Tracy Anderson was walking out of the Ann Arbor District Library in 2000, balancing a stack of books for her thesis research, when she stopped by the job posting board and saw the opening at Community High. She had a job that she loved in Pinckney, but couldn’t pass up the chance to work at Community High. It was her dream job, so she applied.
Anderson has worked at Community for 16 years now, and during that time she has taught a wide-range of classes: Introduction to Literature, The Writer’s Way, Writer’s Workshop, Pop Lit, Women’s Lit, Poetry, French, Journalism I, Advanced Journalism, Forum, and more. She believes that she is a learner in her classroom, and is always involved in teacher research.
During the summers, Anderson works for the National Scholastic Press Association and Journalism Education Association, judging journalism from around the world. She also teaches a journalism course at the Michigan Interscholastic Press Association summer camp at Michigan State University. In addition to journalism activities, she finds time to vacation with her family and find an open tennis court.
Profile and photo by Jo Mathis/AAPS District News
What was your career path to Community High? When I was 10, I started cleaning the Plymouth Arts Council office. Cleaning the office taught the value of hard work, and I was ecstatic when my pay jumped from $1.25 to $1.50. I worked there for three years on Saturdays. My work experience also includes a wide-range of jobs: Burger King (two years), night security guard (one year), night DJ (one year) au pair in Paris (seven months), truck driver for water delivery company (one year), manager at Espresso Royale (three years), waitress at Ashley’s (two years), research assistant (one year), varsity tennis coach (two years), and teacher (19 years). I use skills from these jobs every day in my classroom.
Describe an average workday: This is what a production day looks like: My first class of the day is Poetry, which I co-teach with Ellen Stone, ILC teacher and accomplished poet. We have a guest poet visiting and she talks to students about poetry and her writing life. The poet answers questions from students and has them work on their own poems. Class ends with students sharing their poems. During lunch, I meet with a parent. In my Pop Lit class, students read and then write analysis papers focusing on rhetorical devices. In Forum, we work on Career Cruising. At 3:00, I meet with students in the computer lab to start production for “The Communicator.” Pizza comes at 6:00 and students gather in the hallway to eat and take a break from their work. Around 8:00, we watch the sun set from the third floor. As the night goes on, more and more pages are complete, the music gets louder, and there is spontaneous singing and even dancing. By 9:30, we turn off the lights in the lab and walk out the door.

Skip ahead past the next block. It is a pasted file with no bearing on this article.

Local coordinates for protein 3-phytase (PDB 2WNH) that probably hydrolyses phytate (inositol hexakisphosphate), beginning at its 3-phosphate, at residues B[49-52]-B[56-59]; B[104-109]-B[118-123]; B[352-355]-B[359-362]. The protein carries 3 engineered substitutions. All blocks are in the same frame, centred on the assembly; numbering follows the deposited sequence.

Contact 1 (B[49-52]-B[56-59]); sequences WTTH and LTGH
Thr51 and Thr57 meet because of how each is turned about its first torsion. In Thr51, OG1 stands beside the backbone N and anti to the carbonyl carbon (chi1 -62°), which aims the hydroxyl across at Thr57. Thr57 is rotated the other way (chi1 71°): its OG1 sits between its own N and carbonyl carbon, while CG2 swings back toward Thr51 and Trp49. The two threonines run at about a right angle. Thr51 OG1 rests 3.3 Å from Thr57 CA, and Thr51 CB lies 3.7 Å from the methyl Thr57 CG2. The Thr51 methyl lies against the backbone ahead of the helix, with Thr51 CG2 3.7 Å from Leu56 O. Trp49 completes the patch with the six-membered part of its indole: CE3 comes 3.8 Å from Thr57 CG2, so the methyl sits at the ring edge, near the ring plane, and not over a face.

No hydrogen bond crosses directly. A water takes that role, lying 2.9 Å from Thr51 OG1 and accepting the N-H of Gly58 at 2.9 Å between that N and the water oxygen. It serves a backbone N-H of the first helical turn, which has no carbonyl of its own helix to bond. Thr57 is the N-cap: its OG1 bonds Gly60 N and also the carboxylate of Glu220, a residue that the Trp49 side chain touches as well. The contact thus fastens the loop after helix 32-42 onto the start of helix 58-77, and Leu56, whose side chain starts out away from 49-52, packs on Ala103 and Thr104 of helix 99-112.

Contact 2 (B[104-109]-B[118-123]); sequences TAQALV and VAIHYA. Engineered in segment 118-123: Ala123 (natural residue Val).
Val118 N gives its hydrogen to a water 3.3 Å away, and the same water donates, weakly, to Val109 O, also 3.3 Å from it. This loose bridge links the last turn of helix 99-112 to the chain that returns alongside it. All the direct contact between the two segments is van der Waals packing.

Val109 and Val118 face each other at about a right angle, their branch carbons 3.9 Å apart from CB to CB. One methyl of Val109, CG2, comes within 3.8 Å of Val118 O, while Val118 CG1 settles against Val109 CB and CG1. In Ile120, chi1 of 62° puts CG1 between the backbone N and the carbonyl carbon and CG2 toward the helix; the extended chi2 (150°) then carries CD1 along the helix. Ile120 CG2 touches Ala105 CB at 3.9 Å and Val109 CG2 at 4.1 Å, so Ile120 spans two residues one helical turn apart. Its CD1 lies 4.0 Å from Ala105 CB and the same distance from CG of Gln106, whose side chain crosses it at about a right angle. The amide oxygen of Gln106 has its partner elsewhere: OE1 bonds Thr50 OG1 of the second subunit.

What’s the most important thing you’ve learned about teaching? About learning? The most important thing I’ve learned about teaching and learning is that I always need to be a student in my classroom.
Which apps and websites would you recommend to other teachers? Google Docs/Google Groups and SNO.
What is the most rewarding part of teaching? It is definitely the students. My students have amazed me from everything to exclusive interviews with David Sedaris and Macklemore, to press passes issued directly from The White House to cover Obama’s visit. Students also amaze me with the powerful stories that they tell about people who influence their lives every day.
Do you have a favorite moment of teaching? There are many favorite moments with my students. If I had to choose one moment, though, it is a moment that is shared across all of my years at Community. I’m the adviser for “The Communicator,” which requires hours after school with students. My favorite moment throughout the years is calling students out of the lab and watching the sunset. I believe it is one of the best place in Ann Arbor to end the day.
What was always written on your report card in grade school? “Tracy tries hard.”
What has surprised you most about the profession? The job never gets easier; it gets harder. The more I understand about teaching and learning, the more there is to do.
Do you have a mentor? Cathy Fleischer, my education professor from Eastern, from over 20 years ago, helped me develop my pedagogical philosophy. Cathy also serves as a mentor and inspiration for my teacher research. I use qualitative and quantitative research to guide my teaching practices, and have co-authored two books and co-authored numerous professional articles. Cathy leads an amazing teacher research group out of her home. Teachers come from all over Michigan to discuss their research on Thursday evenings once a month. I always leave inspired. It is a true PLC.
What do you wish everyone realized about the work of a teacher? Teachers work incredibly hard. Sometimes decisions are made about public education without talking to the teachers who are working in classrooms every day.
What would you tell a college student considering becoming a teacher? Always be a student in your classroom.
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